Final Fantasy x HK Philharmonic Orchestra: Final Symphony introduces the power of video game music to the non-gaming masses

Final Fantasy x HK Philharmonic Orchestra: Final Symphony introduces the power of video game music to the non-gaming masses

Featuring arrangements from FF VI, VII, and X, HKPhil hopes to bring the joys of classical music to a wider audience


Rehearsals are a big part of being a professional musician, as is solo practice.
Photo: HK Philharmonic

Listen to the first few poignant notes of Final Fantasy X’s main theme To Zanarkand, and you would be forgiven for thinking it was an excerpt from one of Chopin’s melancholic nocturnes.

That’s a testament to just how far video game music has come from the beeps and chirps of the 8-bit era, when all the designers had to work with were basic tone synthesisers. Luckily, you won’t have to relive those dark days at the Hong Kong Philharmonic Orchestra x Final Fantasy: Final Symphony taking place at the Hong Kong Cultural Centre on November 22 and 23.

Featuring music from Final Fantasy VI, VII, and X, gaming fans and classical music lovers alike will be able to enjoy orchestral arrangements of these beloved entries in the long-running RPG series. It’s this crossover interaction between members of different fan bases that Fung Lam, HKPhil’s Director of Artistic Planning, hopes will bring the joys of classical music to a wider audience.

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“It’s very important to me that as many people as possible experience the majesty of a live performance, with an entire symphony orchestra. Final Fantasy is a famous series, and hopefully this concert can introduce different types of music to both sets of fans,” he said.

Kwan Sheung-fung who plays cor anglais (or English horn) and is one of the youngest members of the orchestra, agrees. Being an avid Final Fantasy fan himself, he wants non-gamers, too, to appreciate the splendid quality of music in the triple-A titles.

Crystals are a recurring theme in FF, and the concert design materials reflect this.
Photo: HK Philharmonic

“When pop singer Faye Wong performed the FFVIII theme song Eyes On Me, it brought game music into the consciousness of the general public. Everyone realised game production could really be elevated into an art form,” Kwan said.

As the only cor anglais player in the entire orchestra, it’s crucial that Kwan prepares adequately for every concert. With the busy schedule of a professional musician, he could be practising pieces from three or four different concerts at any given time, and consistently rehearses for more than two hours a day, either alone or with the orchestra.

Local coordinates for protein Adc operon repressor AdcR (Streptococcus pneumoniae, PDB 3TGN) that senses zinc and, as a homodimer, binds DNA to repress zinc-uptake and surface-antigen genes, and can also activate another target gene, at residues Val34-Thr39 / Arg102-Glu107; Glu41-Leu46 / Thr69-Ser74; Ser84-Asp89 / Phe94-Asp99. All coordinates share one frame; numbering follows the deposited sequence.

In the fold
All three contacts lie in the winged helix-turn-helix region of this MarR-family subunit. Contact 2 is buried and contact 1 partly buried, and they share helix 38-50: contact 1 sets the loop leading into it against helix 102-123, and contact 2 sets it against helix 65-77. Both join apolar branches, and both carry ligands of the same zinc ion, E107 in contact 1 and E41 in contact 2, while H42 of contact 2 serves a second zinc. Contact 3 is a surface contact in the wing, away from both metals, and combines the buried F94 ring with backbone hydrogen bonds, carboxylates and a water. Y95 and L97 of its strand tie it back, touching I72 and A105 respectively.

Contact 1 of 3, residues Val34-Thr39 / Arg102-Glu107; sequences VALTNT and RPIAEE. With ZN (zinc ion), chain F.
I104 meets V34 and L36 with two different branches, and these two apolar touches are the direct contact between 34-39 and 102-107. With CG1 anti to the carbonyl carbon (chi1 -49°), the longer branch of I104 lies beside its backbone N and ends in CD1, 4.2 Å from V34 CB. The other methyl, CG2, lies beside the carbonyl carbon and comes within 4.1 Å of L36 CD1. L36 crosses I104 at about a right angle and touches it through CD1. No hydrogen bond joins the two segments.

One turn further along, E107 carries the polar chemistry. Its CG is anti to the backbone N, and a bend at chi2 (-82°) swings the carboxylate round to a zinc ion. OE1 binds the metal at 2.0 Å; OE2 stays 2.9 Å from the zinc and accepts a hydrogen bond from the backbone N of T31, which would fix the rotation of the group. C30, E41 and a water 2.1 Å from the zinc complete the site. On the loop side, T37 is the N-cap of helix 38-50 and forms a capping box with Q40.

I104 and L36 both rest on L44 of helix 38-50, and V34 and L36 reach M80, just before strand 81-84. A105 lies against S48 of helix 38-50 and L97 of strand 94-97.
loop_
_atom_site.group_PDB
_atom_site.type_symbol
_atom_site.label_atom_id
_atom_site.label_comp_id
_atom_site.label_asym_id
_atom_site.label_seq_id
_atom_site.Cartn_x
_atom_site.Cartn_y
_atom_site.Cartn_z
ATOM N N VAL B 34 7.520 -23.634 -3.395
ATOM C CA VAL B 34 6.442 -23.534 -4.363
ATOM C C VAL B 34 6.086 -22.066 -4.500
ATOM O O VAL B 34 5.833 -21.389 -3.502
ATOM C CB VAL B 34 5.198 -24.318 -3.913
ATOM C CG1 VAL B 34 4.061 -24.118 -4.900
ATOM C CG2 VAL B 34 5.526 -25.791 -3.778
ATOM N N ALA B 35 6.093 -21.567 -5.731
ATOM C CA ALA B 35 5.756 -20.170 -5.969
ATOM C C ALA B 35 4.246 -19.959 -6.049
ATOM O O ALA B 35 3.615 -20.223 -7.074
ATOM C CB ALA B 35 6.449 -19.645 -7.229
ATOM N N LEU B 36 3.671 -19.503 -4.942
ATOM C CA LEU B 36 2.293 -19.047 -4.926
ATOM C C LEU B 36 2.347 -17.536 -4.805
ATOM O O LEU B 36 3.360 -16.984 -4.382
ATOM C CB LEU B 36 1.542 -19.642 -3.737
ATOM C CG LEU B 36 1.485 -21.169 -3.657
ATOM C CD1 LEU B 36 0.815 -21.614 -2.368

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Rather like his favourite Final Fantasy character, the black mage Vivi from FFIX, Kwan has a shy yet charismatic presence without his instrument. And like Vivi, he really steps up his game when it counts. As he played the opening bars from an iconic moment in FFX for Young Post as a preview, his skill and dedication to his craft really shine through.

He looks back on his journey and is grateful to be doing what he loves for a living. “Though being a musician is really a long and tough road, it’s a blessing to be doing something I really love,” said Kwan. “Reaching a milestone in the field of music is not a step-by-step process. You may work hard for 10 years and achieve nothing, but when you suddenly get your break, it will all be worth it.”

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Kwan’s not the only one working hard to bring you the best Final Fantasy concert possible later this month. Conductor Philip Chu will need to think about how to create a coherent musical experience that is true to the much-loved game.

“Looking at the score, I think the bass section will need to receive a bigger focus, compared to other classical pieces. This will be important in making the entire sound as close to the original atmosphere from the game as possible,” Chu said.

Whether you’re an avid fan of the venerable series, or just looking to experience a different genre of game music, Final Symphony could be your gateway to a brand new world of fantasy and fun.

Tickets are available from Urbtix.

Edited by Nicole Moraleda

This article appeared in the Young Post print edition as
RPG music comes to life


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